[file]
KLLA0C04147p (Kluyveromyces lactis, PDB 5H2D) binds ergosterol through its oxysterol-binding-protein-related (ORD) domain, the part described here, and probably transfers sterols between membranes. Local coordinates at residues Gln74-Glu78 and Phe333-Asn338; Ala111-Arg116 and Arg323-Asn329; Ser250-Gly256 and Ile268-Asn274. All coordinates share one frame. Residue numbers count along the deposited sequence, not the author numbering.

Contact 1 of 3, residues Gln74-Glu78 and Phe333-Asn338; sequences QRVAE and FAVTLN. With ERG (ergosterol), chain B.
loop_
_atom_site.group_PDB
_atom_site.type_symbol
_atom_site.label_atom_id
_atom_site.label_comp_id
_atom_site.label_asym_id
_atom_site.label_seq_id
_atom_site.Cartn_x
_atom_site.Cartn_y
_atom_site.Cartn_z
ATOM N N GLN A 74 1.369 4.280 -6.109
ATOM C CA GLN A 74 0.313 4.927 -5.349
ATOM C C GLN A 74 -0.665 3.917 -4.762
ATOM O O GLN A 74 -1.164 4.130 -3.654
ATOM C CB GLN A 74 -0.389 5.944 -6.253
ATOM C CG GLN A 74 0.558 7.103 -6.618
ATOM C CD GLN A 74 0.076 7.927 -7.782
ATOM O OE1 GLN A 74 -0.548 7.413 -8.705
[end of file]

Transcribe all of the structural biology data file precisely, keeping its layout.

KLLA0C04147p (Kluyveromyces lactis, PDB 5H2D) binds ergosterol through its oxysterol-binding-protein-related (ORD) domain, the part described here, and probably transfers sterols between membranes. Local coordinates at residues Gln74-Glu78 and Phe333-Asn338; Ala111-Arg116 and Arg323-Asn329; Ser250-Gly256 and Ile268-Asn274. All coordinates share one frame. Residue numbers count along the deposited sequence, not the author numbering.

Contact 1 of 3, residues Gln74-Glu78 and Phe333-Asn338; sequences QRVAE and FAVTLN. With ERG (ergosterol), chain B.
loop_
_atom_site.group_PDB
_atom_site.type_symbol
_atom_site.label_atom_id
_atom_site.label_comp_id
_atom_site.label_asym_id
_atom_site.label_seq_id
_atom_site.Cartn_x
_atom_site.Cartn_y
_atom_site.Cartn_z
ATOM N N GLN A 74 1.369 4.280 -6.109
ATOM C CA GLN A 74 0.313 4.927 -5.349
ATOM C C GLN A 74 -0.665 3.917 -4.762
ATOM O O GLN A 74 -1.164 4.130 -3.654
ATOM C CB GLN A 74 -0.389 5.944 -6.253
ATOM C CG GLN A 74 0.558 7.103 -6.618
ATOM C CD GLN A 74 0.076 7.927 -7.782
ATOM O OE1 GLN A 74 -0.548 7.413 -8.705